Three years ago this week — on June 25, 2013 — the U.S. Supreme Court in its Shelby County v. Holder decision gutted the Voting Rights Act (VRA), a civil rights law signed by President Lyndon Johnson in 1965 to ban racial discrimination in voting. Within minutes of that decision, then-Texas Attorney General Greg Abbott tweeted that the state’s strict voter ID law should go into effect immediately. The following day, Alabama said it would finally start enforcing the photo ID law it had passed two years earlier. And weeks later, North Carolina Governor Pat McCrory signed a monster voter suppression law (H.B. 589) that is still today being challenged in court — and for good reason. North Carolina voters like Dale Hicks, featured in the video below, couldn’t vote in 2014 because of H.B. 589.
Hicks isn’t alone. Voters across the country are facing new voting restrictions passed in the wake of Shelby. In their recent report, “Democracy Diminished: State and Local Threats to Voting Post-Shelby County, Alabama v. Holder,” NAACP Legal Defense and Educational Fund, Inc. (LDF) details both proposed and implemented state, county, and local voting changes in the last three years in jurisdictions formerly covered by the VRA. Beginning in June 2014, for example, Virginia had implemented a photo ID law even though nearly 200,000 voters in the state lacked a driver’s license. This list of voting changes goes on. And on.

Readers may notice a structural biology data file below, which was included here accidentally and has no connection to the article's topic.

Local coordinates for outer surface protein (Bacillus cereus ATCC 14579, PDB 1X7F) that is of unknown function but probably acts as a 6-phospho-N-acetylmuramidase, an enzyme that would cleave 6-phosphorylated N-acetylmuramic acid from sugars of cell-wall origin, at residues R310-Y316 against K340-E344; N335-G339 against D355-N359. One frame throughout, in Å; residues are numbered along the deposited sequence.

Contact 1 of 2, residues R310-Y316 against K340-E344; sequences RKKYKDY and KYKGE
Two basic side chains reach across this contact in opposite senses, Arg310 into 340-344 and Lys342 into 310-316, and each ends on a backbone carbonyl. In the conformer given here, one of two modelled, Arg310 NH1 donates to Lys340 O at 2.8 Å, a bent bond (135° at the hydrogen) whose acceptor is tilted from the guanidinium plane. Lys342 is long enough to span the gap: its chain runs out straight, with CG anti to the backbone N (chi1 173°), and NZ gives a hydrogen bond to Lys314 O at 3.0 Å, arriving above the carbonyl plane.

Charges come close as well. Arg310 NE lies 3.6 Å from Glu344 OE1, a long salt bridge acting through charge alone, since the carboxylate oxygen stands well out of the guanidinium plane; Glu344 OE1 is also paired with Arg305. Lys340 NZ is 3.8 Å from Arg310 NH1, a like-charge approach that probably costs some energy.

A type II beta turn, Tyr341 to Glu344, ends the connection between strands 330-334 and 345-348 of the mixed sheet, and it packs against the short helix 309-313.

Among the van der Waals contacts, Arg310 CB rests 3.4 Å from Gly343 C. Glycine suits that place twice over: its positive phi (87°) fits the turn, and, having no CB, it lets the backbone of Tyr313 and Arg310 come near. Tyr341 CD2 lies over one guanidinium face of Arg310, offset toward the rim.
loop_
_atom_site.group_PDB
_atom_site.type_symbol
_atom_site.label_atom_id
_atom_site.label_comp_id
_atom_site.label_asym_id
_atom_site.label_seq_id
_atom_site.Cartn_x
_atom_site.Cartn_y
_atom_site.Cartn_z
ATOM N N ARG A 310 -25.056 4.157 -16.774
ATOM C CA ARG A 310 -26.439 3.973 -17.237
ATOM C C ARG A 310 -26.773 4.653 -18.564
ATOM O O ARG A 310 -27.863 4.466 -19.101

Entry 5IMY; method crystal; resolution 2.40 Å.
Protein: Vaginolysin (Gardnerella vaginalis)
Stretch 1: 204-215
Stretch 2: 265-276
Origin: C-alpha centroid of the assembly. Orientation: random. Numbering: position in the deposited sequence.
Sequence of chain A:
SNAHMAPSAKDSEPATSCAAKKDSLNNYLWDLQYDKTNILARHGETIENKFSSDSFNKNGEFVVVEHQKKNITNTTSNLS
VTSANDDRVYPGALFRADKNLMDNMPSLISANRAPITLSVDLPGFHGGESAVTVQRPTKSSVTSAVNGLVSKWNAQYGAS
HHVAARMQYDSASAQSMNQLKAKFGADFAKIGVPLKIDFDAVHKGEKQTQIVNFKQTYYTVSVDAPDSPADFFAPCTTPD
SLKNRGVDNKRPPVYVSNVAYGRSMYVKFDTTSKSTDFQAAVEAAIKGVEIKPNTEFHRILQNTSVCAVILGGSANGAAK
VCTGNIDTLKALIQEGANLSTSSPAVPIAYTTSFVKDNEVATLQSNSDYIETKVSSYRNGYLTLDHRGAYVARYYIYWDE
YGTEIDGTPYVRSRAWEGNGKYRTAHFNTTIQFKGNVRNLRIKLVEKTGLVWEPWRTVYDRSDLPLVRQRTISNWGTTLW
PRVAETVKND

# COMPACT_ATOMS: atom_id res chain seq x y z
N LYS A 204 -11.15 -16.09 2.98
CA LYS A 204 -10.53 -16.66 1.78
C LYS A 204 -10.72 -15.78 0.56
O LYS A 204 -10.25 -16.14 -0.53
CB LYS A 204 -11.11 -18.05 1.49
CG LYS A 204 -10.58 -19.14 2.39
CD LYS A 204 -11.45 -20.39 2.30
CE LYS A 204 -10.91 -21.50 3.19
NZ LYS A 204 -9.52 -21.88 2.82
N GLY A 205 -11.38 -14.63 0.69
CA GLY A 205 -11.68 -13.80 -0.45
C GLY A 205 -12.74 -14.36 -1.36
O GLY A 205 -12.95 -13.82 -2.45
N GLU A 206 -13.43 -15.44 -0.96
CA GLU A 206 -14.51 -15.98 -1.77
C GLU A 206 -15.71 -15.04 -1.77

Five of the states previously covered by the VRA (Arizona, Florida, Georgia, North Carolina, and Texas) are also competitive in this year’s general election — in the presidential race, but also some senatorial and gubernatorial races. In a new report, “Warning Signs: The Potential Impact of Shelby County v. Holder on the 2016 General Election,” The Leadership Conference Education Fund found that the voter suppression in these states unleashed by Shelbycould impact this year’s election. Now that they’re no longer subject to oversight or accountability, each state has enacted its own set of voting laws that harm voters of color. Unfortunately, leaders in Congress have yet to show any interest in working to solve the problem.
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